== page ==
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Sensing

by   -   March 20, 2015

emotion_robots2

In this episode, Audrow Nash interviews Christina Brester, from the Siberian State Aerospace University, about her research on a method to identify emotional state from speech. This method performs speech analysis with a self-adaptive, multi-objective, genetic algorithm for feature selection and uses a neural network to classify those features. In this interview, we’ll discuss exactly what that means, as well as the implications and future of this research.

by   -   February 20, 2015

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In this episode, Audrow Nash interviews Christoph Stiller from the Karlsruhe Institute of Technology. Stiller speaks about the sensors required for various level of autonomous driving, as well as the ethics of autonomous cars, and his experience in the Defense Advanced Research Projects Agency (DARPA) Grand Challenge.

by   -   August 22, 2014

Google’s recent acquisition of Emu Messenger is just one of many items in recent news about improvements in perception and artificial intelligence (AI).

by   -   July 21, 2014

motorcycle_accident

Given a choice between crashing into a motorcyclist wearing a helmet vs. a motorcyclist who isn’t wearing one, which one should an autonomous car be programmed to crash into? What about the choice between crashing into an SUV vs. a compact car?

These are some of the dilemma situations Professor Patrick Lin brought forth in his WIRED article, The Robot Car of Tomorrow May Just be Programmed to Hit You.

by ,   -   March 11, 2014

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Timo Boll & Agilus robot Photo credit: KUKA

[UPDATE] – KUKA just published the well-advertised video of the table tennis match of top athlete Timo Boll and one of its fastest robots, the KUKA KR AGILUS. Don’t forget that even if the actual movements performed by the robot are real, the match is a directed and scripted advertisement with multiple takes (as you can see in the making of video below). It’s a very impressive presentation of the agility and speed of AGILUS, but it’s not an actual match. KUKA is celebrating with a very popular sport in China to mark the occasion of its new plant in Shanghai.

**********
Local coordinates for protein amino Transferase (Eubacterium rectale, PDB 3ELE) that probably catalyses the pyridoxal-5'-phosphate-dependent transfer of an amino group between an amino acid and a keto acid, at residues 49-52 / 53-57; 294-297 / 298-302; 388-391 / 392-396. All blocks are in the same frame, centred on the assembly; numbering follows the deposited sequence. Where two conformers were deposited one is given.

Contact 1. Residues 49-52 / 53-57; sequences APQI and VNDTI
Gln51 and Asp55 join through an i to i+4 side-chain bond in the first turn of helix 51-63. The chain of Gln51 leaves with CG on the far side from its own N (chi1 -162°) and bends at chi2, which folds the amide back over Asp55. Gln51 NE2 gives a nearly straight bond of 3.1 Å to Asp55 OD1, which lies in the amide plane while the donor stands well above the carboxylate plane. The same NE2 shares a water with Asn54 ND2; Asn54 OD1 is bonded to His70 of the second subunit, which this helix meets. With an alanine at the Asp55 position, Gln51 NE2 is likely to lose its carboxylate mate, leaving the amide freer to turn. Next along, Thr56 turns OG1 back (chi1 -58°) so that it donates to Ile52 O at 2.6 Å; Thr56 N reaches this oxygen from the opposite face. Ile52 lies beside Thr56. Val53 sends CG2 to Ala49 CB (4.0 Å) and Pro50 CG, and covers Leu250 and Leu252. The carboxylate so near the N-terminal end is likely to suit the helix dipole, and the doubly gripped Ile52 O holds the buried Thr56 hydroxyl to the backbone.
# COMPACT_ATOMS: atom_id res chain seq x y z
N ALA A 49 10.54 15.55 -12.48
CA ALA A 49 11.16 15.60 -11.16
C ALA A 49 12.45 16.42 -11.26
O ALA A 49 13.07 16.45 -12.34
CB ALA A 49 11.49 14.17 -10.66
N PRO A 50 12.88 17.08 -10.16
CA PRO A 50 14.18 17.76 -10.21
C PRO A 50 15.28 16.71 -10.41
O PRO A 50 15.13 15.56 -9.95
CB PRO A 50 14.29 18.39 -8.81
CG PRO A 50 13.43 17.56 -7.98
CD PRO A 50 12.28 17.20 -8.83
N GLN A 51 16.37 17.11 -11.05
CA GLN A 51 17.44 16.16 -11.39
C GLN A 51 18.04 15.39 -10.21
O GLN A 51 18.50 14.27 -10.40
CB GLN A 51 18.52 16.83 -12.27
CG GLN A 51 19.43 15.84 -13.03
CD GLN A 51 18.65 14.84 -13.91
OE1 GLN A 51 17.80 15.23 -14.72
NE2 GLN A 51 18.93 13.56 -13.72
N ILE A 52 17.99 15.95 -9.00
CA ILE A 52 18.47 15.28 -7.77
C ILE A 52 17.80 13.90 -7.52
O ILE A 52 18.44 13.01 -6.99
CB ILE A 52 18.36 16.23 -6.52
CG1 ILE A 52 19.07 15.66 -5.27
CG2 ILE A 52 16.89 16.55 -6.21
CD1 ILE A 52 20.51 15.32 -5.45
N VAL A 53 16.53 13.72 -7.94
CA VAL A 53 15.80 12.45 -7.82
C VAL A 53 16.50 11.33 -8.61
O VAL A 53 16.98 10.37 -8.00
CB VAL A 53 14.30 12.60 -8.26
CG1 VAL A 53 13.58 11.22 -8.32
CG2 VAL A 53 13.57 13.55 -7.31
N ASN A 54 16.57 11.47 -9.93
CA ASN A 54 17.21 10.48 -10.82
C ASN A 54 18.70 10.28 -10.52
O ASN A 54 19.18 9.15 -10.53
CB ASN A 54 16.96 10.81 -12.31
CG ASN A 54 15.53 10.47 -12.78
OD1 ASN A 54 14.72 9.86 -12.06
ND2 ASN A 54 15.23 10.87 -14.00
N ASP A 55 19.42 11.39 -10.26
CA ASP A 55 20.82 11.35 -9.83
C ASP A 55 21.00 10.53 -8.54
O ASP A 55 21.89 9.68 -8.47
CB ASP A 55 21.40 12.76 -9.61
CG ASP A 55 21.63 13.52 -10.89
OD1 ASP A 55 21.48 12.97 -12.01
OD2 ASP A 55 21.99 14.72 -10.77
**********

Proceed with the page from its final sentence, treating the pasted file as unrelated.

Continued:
Watch the video of the match below and read more about the making of.

by ,   -   January 14, 2014

Holding-a-heart

Photo credit: Image Agency

Why do people who use Facebook spend so much of their online time there? Why do people want to share, to comment?
Patrick Levy Rosenthal asked himself these answers and was drawn back again and again to: Emotion. Researcher and Parisian, Patrick now lives in London working on his startup, EmoSpace.

by   -   November 29, 2013

PrimeSenseFamous from being the synchronized depth perception system inside the Microsoft Kinnect, PrimeSense, a venture-funded company based in Tel Aviv, was just acquired by Apple for $350 million.

Bloomberg reports that Apple confirmed the purchase but reported that Apple won’t discuss their purpose or plans in relation to the acquisition.

by   -   November 12, 2013

Did you know that the world’s population is set to increase from seven billion people to more than nine billion in the next 40 years? In order to meet this growing demand, agricultural producers will have to increase food production by a staggering 70 to 100 percent. This all needs to happen in a world with increasingly unpredictable weather patterns and ever-rising farm input costs.

You probably have a pretty good sense that I am a firm believer that precision agriculture and information is a big part of the answer. This is all about leveraging technology to provide more timely and accurate data in a way to increase efficiency and productivity by cutting time and overall cost. It is about doing more with less. But how are we getting there?